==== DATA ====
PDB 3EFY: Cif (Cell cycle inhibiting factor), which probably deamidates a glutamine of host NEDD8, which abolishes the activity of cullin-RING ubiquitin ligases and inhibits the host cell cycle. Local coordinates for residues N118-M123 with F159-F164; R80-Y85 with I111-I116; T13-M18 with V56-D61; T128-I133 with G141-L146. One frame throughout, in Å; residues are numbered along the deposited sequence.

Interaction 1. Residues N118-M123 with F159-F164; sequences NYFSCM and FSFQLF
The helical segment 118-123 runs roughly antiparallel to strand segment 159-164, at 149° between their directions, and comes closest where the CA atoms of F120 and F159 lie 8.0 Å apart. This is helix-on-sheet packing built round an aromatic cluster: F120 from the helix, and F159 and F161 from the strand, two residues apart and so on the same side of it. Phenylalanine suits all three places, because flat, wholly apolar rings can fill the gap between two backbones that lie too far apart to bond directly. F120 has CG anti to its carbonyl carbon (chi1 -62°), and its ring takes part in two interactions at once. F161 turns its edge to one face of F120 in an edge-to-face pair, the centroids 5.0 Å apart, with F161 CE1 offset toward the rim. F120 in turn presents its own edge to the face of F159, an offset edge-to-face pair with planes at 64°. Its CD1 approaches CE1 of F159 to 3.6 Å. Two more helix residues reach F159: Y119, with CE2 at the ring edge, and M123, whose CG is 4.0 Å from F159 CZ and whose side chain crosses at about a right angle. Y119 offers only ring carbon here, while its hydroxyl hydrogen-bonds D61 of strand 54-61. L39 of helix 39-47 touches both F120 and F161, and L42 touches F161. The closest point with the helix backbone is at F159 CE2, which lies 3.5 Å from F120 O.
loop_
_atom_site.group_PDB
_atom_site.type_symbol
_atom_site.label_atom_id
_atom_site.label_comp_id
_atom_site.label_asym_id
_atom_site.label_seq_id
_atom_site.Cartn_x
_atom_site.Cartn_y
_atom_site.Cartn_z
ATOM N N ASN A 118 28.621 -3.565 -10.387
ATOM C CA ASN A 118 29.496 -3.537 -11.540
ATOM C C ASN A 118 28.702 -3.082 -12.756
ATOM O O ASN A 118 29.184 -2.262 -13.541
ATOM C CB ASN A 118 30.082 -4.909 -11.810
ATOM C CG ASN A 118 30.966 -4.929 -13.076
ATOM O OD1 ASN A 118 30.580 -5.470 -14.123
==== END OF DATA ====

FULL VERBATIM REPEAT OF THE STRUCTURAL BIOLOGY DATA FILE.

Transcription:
PDB 3EFY: Cif (Cell cycle inhibiting factor), which probably deamidates a glutamine of host NEDD8, which abolishes the activity of cullin-RING ubiquitin ligases and inhibits the host cell cycle. Local coordinates for residues N118-M123 with F159-F164; R80-Y85 with I111-I116; T13-M18 with V56-D61; T128-I133 with G141-L146. One frame throughout, in Å; residues are numbered along the deposited sequence.

Interaction 1. Residues N118-M123 with F159-F164; sequences NYFSCM and FSFQLF
The helical segment 118-123 runs roughly antiparallel to strand segment 159-164, at 149° between their directions, and comes closest where the CA atoms of F120 and F159 lie 8.0 Å apart. This is helix-on-sheet packing built round an aromatic cluster: F120 from the helix, and F159 and F161 from the strand, two residues apart and so on the same side of it. Phenylalanine suits all three places, because flat, wholly apolar rings can fill the gap between two backbones that lie too far apart to bond directly. F120 has CG anti to its carbonyl carbon (chi1 -62°), and its ring takes part in two interactions at once. F161 turns its edge to one face of F120 in an edge-to-face pair, the centroids 5.0 Å apart, with F161 CE1 offset toward the rim. F120 in turn presents its own edge to the face of F159, an offset edge-to-face pair with planes at 64°. Its CD1 approaches CE1 of F159 to 3.6 Å. Two more helix residues reach F159: Y119, with CE2 at the ring edge, and M123, whose CG is 4.0 Å from F159 CZ and whose side chain crosses at about a right angle. Y119 offers only ring carbon here, while its hydroxyl hydrogen-bonds D61 of strand 54-61. L39 of helix 39-47 touches both F120 and F161, and L42 touches F161. The closest point with the helix backbone is at F159 CE2, which lies 3.5 Å from F120 O.
loop_
_atom_site.group_PDB
_atom_site.type_symbol
_atom_site.label_atom_id
_atom_site.label_comp_id
_atom_site.label_asym_id
_atom_site.label_seq_id
_atom_site.Cartn_x
_atom_site.Cartn_y
_atom_site.Cartn_z
ATOM N N ASN A 118 28.621 -3.565 -10.387
ATOM C CA ASN A 118 29.496 -3.537 -11.540
ATOM C C ASN A 118 28.702 -3.082 -12.756
ATOM O O ASN A 118 29.184 -2.262 -13.541
ATOM C CB ASN A 118 30.082 -4.909 -11.810
ATOM C CG ASN A 118 30.966 -4.929 -13.076
ATOM O OD1 ASN A 118 30.580 -5.470 -14.123